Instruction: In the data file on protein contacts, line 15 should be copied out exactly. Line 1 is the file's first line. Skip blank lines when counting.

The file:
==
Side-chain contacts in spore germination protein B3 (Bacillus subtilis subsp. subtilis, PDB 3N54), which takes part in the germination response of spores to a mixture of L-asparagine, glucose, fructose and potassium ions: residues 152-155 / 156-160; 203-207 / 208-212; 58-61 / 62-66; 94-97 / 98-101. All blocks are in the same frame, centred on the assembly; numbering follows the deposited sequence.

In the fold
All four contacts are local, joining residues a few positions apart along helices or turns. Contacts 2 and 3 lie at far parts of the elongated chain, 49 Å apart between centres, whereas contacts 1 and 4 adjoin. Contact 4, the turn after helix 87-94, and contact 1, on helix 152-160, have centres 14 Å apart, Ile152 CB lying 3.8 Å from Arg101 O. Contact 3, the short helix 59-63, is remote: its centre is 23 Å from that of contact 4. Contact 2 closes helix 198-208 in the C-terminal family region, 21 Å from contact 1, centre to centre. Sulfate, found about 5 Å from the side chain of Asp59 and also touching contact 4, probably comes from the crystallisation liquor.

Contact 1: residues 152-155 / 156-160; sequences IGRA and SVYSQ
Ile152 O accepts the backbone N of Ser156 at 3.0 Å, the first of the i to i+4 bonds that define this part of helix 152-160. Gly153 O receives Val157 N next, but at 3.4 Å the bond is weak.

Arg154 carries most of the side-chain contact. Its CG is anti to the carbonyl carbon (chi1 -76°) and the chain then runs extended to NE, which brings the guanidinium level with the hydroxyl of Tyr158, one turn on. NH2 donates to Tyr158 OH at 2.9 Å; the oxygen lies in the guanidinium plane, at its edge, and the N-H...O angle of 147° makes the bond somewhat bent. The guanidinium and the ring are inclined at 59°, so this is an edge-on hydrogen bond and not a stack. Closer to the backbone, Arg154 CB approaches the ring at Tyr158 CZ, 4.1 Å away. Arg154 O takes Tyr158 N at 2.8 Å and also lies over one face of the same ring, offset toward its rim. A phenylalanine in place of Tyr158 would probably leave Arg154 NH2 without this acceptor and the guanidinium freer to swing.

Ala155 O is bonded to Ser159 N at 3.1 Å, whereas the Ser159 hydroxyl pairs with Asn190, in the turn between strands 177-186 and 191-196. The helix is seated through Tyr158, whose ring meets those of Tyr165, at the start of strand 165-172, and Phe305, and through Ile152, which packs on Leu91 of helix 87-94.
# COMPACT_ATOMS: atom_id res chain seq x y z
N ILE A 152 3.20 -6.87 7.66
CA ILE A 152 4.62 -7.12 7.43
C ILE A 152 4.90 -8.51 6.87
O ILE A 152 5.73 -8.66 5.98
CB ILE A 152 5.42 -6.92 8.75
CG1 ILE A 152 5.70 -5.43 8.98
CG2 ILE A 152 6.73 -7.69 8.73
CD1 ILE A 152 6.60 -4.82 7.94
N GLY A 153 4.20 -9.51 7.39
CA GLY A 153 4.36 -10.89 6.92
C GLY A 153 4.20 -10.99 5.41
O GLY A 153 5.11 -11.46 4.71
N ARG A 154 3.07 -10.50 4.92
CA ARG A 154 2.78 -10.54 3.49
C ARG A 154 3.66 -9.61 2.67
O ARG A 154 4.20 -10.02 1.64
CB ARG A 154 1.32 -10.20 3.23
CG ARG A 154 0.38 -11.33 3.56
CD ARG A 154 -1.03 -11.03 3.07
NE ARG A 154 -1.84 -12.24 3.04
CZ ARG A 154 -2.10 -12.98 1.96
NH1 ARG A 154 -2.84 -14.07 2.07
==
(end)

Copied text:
CG2 ILE A 152 6.73 -7.69 8.73